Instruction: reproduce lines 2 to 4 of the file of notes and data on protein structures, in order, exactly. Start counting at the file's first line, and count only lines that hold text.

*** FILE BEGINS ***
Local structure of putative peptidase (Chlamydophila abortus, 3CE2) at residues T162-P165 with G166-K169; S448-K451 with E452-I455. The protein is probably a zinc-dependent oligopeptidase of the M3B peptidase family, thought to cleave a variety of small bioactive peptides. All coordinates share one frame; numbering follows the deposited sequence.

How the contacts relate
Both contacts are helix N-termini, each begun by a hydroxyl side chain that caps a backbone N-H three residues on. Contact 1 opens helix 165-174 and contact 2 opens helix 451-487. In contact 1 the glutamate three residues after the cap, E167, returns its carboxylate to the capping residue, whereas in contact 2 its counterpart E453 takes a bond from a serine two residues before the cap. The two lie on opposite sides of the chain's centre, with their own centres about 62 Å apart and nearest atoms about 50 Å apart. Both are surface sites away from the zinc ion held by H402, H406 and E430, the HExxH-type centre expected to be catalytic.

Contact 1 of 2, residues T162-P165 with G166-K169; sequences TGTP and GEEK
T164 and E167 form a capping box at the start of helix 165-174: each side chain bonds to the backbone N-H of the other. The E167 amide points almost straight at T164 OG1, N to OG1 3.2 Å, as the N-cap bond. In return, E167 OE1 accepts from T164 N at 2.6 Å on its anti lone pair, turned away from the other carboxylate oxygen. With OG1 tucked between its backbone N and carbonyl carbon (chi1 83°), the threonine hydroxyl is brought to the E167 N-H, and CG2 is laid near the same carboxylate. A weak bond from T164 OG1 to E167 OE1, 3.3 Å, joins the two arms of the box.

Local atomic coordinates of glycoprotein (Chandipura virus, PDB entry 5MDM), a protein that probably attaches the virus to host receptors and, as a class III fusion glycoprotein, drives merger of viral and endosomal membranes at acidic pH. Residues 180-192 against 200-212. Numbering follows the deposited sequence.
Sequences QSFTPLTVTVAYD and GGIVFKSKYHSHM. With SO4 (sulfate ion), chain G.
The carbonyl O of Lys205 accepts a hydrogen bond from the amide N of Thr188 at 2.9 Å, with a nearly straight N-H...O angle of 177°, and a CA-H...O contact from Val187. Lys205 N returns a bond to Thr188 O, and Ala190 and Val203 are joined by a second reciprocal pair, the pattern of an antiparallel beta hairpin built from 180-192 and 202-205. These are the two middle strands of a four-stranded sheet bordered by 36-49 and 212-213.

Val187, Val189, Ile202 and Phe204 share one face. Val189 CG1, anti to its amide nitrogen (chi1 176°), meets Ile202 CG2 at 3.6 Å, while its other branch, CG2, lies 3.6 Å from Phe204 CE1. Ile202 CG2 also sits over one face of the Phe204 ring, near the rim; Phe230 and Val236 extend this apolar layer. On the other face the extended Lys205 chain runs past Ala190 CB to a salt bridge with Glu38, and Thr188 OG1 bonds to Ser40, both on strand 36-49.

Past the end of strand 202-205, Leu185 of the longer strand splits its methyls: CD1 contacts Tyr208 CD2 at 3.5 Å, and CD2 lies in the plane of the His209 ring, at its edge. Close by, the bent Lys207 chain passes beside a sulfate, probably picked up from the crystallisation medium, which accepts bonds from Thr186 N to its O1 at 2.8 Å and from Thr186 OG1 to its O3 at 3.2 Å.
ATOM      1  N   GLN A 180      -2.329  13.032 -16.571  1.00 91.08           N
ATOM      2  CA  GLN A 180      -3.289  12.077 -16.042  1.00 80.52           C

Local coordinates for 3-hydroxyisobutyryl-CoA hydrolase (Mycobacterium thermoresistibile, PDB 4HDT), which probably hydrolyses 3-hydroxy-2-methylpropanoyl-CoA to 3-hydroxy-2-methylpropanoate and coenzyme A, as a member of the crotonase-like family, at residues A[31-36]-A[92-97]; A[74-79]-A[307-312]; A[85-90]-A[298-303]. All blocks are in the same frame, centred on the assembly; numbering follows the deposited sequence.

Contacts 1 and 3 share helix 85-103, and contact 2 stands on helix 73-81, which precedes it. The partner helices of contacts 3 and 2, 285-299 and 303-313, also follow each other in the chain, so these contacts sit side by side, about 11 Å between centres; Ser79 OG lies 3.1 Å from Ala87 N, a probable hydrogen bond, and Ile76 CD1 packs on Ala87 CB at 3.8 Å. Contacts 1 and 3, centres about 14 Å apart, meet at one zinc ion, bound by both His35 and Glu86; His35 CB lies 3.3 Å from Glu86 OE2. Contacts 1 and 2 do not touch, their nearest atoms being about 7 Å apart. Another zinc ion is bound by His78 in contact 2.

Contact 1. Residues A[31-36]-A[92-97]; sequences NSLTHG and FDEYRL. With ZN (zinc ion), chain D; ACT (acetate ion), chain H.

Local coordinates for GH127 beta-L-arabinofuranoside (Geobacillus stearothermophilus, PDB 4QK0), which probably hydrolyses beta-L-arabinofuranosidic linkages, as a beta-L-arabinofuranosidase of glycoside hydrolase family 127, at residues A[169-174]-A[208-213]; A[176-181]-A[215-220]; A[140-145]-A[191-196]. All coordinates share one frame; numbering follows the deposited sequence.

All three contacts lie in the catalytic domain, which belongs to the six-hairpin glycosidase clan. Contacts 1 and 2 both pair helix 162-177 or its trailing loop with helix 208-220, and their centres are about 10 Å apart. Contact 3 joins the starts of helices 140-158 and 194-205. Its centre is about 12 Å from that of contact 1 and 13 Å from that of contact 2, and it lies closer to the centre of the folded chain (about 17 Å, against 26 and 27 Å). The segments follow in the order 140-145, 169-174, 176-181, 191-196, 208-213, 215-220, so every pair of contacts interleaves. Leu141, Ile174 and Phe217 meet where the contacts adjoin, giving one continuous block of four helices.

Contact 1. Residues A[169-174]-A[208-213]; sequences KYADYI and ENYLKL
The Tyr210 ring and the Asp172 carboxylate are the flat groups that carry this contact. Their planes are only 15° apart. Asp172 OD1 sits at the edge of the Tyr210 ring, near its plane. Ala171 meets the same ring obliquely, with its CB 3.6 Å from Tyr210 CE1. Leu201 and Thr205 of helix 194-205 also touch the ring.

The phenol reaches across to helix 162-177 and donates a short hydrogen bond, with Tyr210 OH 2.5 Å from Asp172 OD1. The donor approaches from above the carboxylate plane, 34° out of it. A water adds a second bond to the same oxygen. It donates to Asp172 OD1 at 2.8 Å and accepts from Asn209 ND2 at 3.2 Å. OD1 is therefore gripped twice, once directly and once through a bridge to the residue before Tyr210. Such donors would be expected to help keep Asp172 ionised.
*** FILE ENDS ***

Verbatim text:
How the contacts relate
Both contacts are helix N-termini, each begun by a hydroxyl side chain that caps a backbone N-H three residues on. Contact 1 opens helix 165-174 and contact 2 opens helix 451-487. In contact 1 the glutamate three residues after the cap, E167, returns its carboxylate to the capping residue, whereas in contact 2 its counterpart E453 takes a bond from a serine two residues before the cap. The two lie on opposite sides of the chain's centre, with their own centres about 62 Å apart and nearest atoms about 50 Å apart. Both are surface sites away from the zinc ion held by H402, H406 and E430, the HExxH-type centre expected to be catalytic.

Contact 1 of 2, residues T162-P165 with G166-K169; sequences TGTP and GEEK